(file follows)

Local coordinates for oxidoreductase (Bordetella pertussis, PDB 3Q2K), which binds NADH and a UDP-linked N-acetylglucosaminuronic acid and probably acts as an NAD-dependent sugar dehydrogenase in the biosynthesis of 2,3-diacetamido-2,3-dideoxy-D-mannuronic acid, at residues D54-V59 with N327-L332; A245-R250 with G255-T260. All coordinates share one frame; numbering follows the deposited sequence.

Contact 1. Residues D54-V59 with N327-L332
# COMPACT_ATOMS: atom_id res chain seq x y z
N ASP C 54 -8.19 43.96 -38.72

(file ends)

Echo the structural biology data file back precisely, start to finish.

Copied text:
Local coordinates for oxidoreductase (Bordetella pertussis, PDB 3Q2K), which binds NADH and a UDP-linked N-acetylglucosaminuronic acid and probably acts as an NAD-dependent sugar dehydrogenase in the biosynthesis of 2,3-diacetamido-2,3-dideoxy-D-mannuronic acid, at residues D54-V59 with N327-L332; A245-R250 with G255-T260. All coordinates share one frame; numbering follows the deposited sequence.

Contact 1. Residues D54-V59 with N327-L332
# COMPACT_ATOMS: atom_id res chain seq x y z
N ASP C 54 -8.19 43.96 -38.72